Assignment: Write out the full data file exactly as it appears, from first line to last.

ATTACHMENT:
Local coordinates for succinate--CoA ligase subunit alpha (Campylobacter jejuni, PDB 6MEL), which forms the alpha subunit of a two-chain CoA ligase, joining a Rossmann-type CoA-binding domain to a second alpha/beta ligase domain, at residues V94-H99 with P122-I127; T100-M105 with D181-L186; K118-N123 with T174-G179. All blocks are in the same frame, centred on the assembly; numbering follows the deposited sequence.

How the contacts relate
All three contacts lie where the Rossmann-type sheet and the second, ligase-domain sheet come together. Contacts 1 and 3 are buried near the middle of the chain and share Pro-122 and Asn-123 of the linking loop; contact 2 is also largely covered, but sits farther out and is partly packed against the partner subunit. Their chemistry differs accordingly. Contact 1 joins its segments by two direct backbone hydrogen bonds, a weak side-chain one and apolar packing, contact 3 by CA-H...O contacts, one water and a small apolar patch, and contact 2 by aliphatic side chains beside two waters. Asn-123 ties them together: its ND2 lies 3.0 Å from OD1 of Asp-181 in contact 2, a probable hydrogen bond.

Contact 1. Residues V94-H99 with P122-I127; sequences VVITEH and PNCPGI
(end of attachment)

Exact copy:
Local coordinates for succinate--CoA ligase subunit alpha (Campylobacter jejuni, PDB 6MEL), which forms the alpha subunit of a two-chain CoA ligase, joining a Rossmann-type CoA-binding domain to a second alpha/beta ligase domain, at residues V94-H99 with P122-I127; T100-M105 with D181-L186; K118-N123 with T174-G179. All blocks are in the same frame, centred on the assembly; numbering follows the deposited sequence.

How the contacts relate
All three contacts lie where the Rossmann-type sheet and the second, ligase-domain sheet come together. Contacts 1 and 3 are buried near the middle of the chain and share Pro-122 and Asn-123 of the linking loop; contact 2 is also largely covered, but sits farther out and is partly packed against the partner subunit. Their chemistry differs accordingly. Contact 1 joins its segments by two direct backbone hydrogen bonds, a weak side-chain one and apolar packing, contact 3 by CA-H...O contacts, one water and a small apolar patch, and contact 2 by aliphatic side chains beside two waters. Asn-123 ties them together: its ND2 lies 3.0 Å from OD1 of Asp-181 in contact 2, a probable hydrogen bond.

Contact 1. Residues V94-H99 with P122-I127; sequences VVITEH and PNCPGI